Climate crisis in Iraq: The final straw that broke the camel’s back – Interview with Peter Schwartzstein
For him, the sound management of its increasingly scarce waters and more efficient agricultural practices that can cope with a changing climate cannot come soon enough for Iraq.
"It's pretty tricky to fully articulate the sheer array of different ways in which climate change is creating security-related risks for Iraq, but perhaps the most pressing, the most complicated is that climate risks are contributing to the creation of this cohort of jobless, angry, resentful, often resentful young men in rural parts of the country.
In many instances, drought, desertification and extreme temperature swings have just been the straw that has broken the camel's back. There's that final little thing that has pushed some of them over the edge. On a broader level, climate security risks – again, particularly drought – are just adding a whole new additional level of governance challenges to a country that can't really afford any additional complications.
You had an estimated 118.000 hospitalizations in southern Iraq at one point last summer due to contamination of the water supply. It's added a whole new set of additional burden, of economic burden for Iraqis across the country. Many of them are already surviving at the economic breadline and now they're having to buy in water tanker, quantities of water just for laundry, or washing, or really quite basics of domestic necessities. And then of course it's also posing additional challenges for Iraq's food security.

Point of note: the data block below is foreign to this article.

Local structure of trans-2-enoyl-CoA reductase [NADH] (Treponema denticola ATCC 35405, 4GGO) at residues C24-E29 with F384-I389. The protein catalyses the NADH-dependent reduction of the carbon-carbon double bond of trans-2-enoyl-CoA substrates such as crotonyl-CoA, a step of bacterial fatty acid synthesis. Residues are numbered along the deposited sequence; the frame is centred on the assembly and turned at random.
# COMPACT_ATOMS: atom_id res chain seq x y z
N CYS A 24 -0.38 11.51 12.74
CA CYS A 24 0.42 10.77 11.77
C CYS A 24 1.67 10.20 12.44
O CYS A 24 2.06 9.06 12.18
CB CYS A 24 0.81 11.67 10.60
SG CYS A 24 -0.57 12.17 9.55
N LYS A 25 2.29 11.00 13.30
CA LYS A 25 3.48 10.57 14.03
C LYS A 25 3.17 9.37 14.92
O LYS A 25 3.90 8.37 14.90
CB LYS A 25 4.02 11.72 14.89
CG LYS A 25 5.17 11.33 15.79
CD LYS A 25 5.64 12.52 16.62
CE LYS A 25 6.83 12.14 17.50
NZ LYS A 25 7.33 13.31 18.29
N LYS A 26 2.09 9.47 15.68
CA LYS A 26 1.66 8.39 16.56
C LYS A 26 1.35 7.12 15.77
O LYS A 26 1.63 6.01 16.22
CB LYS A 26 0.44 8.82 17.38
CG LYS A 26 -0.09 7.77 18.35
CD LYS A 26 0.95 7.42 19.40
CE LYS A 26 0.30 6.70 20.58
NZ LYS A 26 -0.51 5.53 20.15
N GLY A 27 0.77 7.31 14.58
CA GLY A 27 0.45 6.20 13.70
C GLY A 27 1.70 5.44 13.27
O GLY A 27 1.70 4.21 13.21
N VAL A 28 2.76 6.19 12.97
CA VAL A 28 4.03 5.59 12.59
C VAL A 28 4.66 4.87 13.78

What to do about it? I'm slightly wary about sort of beginning by saying that one needs increased awareness, because at a time when the problems are so massive, to suggest that what ought to be sort of going around and boosting awareness seems kind of untimely. But the point remains that a lot of pretty senior people, particularly within the sort of most important sectors – the Military, the Ministry of Interior – have yet to fully wake up to the dangers of a crumbling environment, to the dangers of severe drought over an extended period.
There's got to be the kind of efforts to enable farmers to adapt to these sudden climate shocks that they're all of a sudden experiencing on a regular basis. There's got to be on a wider level an appreciation that Iraq's kind of straitened water circumstances are here to stay. There's got to be the introduction of much less water intensive irrigation practices.
And perhaps even more than that, like an immediate priority: there's got to be efforts to reduce the amount of pollution that's making its way into Iraq's rivers, because what relatively meager water there is, is frequently of no use to man or beast. You can’t even use it.
It's going to require a seismic shift in thinking, in action and above all else, in just mobilizing kind of every bit of resource, whether it be financial or talent, immediately to embrace the problem."